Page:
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Embrace the Sales Struggle

Stories sell.

You should be using them in your sales process.

They also teach lessons very well.

Let me tell you one.

Samuel Morse was a struggling portrait artist in 1832 when, by chance, he overheard a conversation about an experiment in electromagnetism.

Intrigued by the concept, he adapted it to send messages over a wire using electricity.

For the next five years, he worked to perfect his invention until, in 1837, he applied for a patent for his Electromagentic Telegraph in the United States and England. The patent was rejected in England because a similar device had already been introduced there, but he was awarded a U.S. patent in 1840.

Morse also assisted in inventing a method of conveying messages in which dots and dashes represented letters and numbers, better known as Morse Code.

In 1842, Morse demonstrated his device in front of several members of Congress in a failed effort to win funding to build a telegraph line. Oliver Hampton Smith, a U.S. Senator from Indiana, later recalled that his fellow legislators were not impressed by Morse's presentation: "I was assured by other Senators after we left the room that they had no confidence in it." After unsuccessfully trying to find other funding, Morse approached Congress again in 1843. Although many still considered his ideas ridiculous, on the last night of the Congressional session he was granted $30,000 to lay a telegraph line from Washington to Baltimore.

On May 24, 1844, he tapped out the first message, "What hath God wrought?", a quotation from the Biblical Book of Numbers. Finally able to prove that his invention worked, Morse offered to sell his rights to the telegraph to the U.S. Government for $100,000. When his offer was rejected Morse formed the Magnetic Telegraph Company with several interested partners. In the first three months the firm earned less than $200, while expenses exceeded $1,800. No small amount for those days. However, Morse refused to quit and eventually began profiting from his invention as others scrambled to create their own telegraph companies.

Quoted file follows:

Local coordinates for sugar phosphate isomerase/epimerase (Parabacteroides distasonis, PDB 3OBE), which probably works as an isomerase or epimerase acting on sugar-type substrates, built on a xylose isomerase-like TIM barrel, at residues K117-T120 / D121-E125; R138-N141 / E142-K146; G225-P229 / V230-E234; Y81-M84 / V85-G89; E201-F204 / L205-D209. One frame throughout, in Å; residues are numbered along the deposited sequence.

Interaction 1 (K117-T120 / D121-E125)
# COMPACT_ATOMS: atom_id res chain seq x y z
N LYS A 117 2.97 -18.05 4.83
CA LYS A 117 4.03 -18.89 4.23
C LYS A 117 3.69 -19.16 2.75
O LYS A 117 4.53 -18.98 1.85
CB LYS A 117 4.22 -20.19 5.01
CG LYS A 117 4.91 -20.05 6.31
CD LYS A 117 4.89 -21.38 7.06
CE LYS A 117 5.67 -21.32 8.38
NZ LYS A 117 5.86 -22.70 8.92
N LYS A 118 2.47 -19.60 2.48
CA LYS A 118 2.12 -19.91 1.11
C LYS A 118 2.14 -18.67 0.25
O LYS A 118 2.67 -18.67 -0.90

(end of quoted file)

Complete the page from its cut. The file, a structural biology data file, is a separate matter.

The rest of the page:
By 1861 a transcontinental telegraph system was established, and just five years later the first successful transatlantic telegraph cable was developed. The telegraph allowed newspapers to cover significant world events quickly, revolutionized business, lead to the creation of time zones, and for the first time created a global community.

From struggling artist, to ridiculous dreamer, to successful entrepreneur and world changer, Samuel Morse achieved his dreams of electronic communication not because of luck, but only because of his drive to succeed.

There lies within each of us a dormant desire, dream, or vision that could change the world. The trick is having enough will power to bring that dream and vision to fruition. What hath God, or the Universe, or your Higher Power, wrought in your life?

Sales positions give people the opportunity to literally change their lives overnight, when and if they learn how to be good at this craft.

I promise some amazing things can be wrought in your life when you approach sales the right way.

Not the pushy 20th century way of hard closes and false scarcity.

But in a sincere approachable way, with authenticity, a true desire to make someone's life better, and with pure intent.

Samuel Morse struggled in successfully launching the telegraph, but he finally did it and he changed the world.

Embracing the struggle is often where success comes from.

Stories sell.

They also teach.

What will you take from Morse's example to apply in your sales career?

Let me know. I'd love to know how you're going to revolutionize the world.

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